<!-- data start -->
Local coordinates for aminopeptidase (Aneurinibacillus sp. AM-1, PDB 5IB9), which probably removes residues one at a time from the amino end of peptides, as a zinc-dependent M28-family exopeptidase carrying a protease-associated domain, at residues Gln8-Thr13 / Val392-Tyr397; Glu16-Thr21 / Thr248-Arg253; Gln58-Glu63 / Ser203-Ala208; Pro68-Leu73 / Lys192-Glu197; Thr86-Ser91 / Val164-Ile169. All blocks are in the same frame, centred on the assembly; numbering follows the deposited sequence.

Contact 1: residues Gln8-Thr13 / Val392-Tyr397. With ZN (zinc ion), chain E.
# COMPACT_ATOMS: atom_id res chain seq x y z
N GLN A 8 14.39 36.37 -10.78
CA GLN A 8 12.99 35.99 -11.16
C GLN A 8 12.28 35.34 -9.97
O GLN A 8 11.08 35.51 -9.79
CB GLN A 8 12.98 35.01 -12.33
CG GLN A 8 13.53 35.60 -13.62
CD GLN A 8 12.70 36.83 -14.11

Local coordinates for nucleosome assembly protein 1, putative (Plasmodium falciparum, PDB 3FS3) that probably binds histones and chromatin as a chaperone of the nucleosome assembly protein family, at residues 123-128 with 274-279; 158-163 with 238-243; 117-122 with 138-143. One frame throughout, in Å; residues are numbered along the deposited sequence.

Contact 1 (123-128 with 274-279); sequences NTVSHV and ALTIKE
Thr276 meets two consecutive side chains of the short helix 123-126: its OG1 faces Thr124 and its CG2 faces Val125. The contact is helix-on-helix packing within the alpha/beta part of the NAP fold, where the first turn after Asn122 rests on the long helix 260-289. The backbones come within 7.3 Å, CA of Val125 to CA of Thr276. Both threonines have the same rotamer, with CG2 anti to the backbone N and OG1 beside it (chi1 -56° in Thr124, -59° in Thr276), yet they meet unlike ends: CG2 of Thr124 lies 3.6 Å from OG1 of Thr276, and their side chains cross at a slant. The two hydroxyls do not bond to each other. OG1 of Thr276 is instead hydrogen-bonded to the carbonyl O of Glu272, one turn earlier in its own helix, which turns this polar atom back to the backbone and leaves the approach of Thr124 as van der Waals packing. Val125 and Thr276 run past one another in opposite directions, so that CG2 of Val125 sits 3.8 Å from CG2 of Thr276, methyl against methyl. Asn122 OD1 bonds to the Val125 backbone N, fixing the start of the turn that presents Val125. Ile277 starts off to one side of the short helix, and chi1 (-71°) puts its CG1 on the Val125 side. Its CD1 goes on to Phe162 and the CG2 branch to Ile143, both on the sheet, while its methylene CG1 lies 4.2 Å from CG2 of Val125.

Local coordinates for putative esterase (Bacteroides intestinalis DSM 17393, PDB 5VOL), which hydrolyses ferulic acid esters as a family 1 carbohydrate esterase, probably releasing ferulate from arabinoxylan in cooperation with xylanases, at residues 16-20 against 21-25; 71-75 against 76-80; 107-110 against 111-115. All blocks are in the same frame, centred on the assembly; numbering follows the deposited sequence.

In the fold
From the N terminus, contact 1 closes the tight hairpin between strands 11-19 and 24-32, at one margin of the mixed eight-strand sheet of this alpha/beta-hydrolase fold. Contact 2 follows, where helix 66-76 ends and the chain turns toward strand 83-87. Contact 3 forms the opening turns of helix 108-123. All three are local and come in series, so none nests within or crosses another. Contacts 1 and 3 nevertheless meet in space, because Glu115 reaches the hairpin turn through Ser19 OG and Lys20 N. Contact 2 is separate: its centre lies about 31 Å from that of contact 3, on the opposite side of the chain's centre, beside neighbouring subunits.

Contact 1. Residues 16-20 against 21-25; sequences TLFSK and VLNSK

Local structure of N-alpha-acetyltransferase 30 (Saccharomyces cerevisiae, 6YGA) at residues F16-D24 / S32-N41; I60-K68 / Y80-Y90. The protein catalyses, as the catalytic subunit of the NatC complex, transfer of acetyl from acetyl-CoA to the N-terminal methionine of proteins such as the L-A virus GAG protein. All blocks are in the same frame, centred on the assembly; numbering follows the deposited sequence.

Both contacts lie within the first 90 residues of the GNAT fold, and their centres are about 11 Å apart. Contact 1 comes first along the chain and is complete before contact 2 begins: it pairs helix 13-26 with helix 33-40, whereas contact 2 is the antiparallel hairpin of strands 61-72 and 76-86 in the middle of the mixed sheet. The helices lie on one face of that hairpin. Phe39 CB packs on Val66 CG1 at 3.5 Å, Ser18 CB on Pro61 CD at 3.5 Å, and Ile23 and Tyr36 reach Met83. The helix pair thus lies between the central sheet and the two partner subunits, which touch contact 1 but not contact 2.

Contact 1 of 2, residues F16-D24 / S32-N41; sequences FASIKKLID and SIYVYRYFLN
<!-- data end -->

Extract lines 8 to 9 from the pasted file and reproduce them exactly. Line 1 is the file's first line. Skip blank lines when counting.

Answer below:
CB GLN A 8 12.98 35.01 -12.33
CG GLN A 8 13.53 35.60 -13.62